WWII veteran remembers D-Day sacrifice

By Elizabeth Campbell, General assignment reporter, ecampbell@wjxt.com
Published On: Jun 06 2014 04:03:30 AM EDT
Updated On: Jun 06 2014 10:29:05 AM EDT
US troops prepare to land on Normandy, D-Day

U.S. Army

JACKSONVILLE, Fla -

Friday marks a historic anniversary for our country , 70 years since D-Day, when the U.S.-led allied armada crossed the English Channel to launch an attack that would turn the tide of World War II and defeat Germany.

One local 90-year-old man remembers the day firsthand.

William Brewer is a Navy veteran who served during D-Day. His brother Forrest also served and is one of the thousands of men who lost their life 70 years ago.

William Brewer will spend his day visiting the grave of his brother Forrest, or Lefty, as he and most others called him.

Lefty played baseball at Robert E. Lee High School and was a professional baseball player heading for the Washington Senators -- today the Washington Nationals. But Lefty was drafted into the military, serving for our country on D-Day and giving the ultimate sacrifice.

"He joined the paratroopers because it paid them more money and they trained at Camp Blanding and Fort Benning and McCall in North Carolina before they were shipped to Ireland then England awaiting D-Day," William Brewer said.

Lefty joined the military in March 1941, eventually becoming a paratrooper.

"About the day or two before D-Day they had a commanding officer named Jim Gavin who thought it would be a good idea if the paratroopers played in a baseball game," he said.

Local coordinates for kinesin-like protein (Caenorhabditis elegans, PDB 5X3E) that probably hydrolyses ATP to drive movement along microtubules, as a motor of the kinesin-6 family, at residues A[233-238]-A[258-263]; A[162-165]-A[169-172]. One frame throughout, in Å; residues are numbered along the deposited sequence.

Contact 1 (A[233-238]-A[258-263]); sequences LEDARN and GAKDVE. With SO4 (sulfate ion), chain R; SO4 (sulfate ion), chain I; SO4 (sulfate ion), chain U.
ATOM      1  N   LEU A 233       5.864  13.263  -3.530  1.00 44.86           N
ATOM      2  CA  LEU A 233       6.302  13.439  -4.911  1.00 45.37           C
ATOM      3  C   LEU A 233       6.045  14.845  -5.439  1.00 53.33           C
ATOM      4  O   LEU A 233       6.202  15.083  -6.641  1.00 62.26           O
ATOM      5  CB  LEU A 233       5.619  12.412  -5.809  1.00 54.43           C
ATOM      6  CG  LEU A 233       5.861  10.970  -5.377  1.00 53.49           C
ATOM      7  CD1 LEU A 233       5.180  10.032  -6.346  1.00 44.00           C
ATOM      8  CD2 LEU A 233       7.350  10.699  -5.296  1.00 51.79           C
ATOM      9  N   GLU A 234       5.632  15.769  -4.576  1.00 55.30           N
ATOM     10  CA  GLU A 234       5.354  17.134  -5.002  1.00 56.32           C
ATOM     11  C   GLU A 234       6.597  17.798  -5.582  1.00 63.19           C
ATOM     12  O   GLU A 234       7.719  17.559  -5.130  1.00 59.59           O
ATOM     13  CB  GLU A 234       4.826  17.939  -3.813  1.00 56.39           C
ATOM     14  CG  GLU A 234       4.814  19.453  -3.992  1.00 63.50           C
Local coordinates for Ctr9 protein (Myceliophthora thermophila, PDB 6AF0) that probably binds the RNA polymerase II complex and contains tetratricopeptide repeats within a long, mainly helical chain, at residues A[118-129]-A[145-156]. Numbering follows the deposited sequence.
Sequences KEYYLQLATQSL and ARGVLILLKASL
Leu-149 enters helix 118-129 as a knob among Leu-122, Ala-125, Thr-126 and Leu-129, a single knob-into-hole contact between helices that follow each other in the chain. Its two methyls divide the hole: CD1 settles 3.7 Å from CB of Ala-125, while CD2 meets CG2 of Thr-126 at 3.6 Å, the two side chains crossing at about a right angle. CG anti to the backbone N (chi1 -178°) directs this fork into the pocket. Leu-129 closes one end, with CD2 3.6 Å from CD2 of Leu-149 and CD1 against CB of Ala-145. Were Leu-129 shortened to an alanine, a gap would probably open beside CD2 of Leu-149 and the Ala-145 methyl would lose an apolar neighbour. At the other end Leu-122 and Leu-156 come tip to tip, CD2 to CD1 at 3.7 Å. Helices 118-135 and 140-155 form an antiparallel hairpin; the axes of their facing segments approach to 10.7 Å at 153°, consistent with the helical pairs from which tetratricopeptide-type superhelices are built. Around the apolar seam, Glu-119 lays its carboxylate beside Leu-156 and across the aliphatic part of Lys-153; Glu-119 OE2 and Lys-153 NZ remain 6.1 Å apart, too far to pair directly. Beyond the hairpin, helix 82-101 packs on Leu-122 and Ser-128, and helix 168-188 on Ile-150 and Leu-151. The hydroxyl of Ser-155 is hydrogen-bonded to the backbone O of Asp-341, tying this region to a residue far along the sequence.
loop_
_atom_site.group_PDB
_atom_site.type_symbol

Brewer said Lefty showed he still had it; his team won 18 to nothing. Two days later, the largest military operation in world history took place, killing or wounding more than 9,000 American servicemen.

Brewer says when Lefty and his more than 20,000 fellow paratroopers jumped out C-47s to Omaha Beach in Normandy on June 6th 1944, the Germans flooded the area.

They competed their mission, but some, including Lefty, didn't make it.

"He and Lefty were side-by-side trying to run to the Metaric River, and he got to the river and machine guns got my brother from behind and he fell face down in the Metaric River," Brewer said.

He said among the thousands of paratroopers, they all stuck together, and he will never forget what is brother and so many others did for our country.

"If you were a paratrooper you were a paratrooper wherever they happened to be they united with whoever they could find as long as they were another American paratrooper," Brewer said.

Although Brewer is spending the anniversary remembering his brother and the other men who lost their lives that day, he is a military hero as well, having served during the war.

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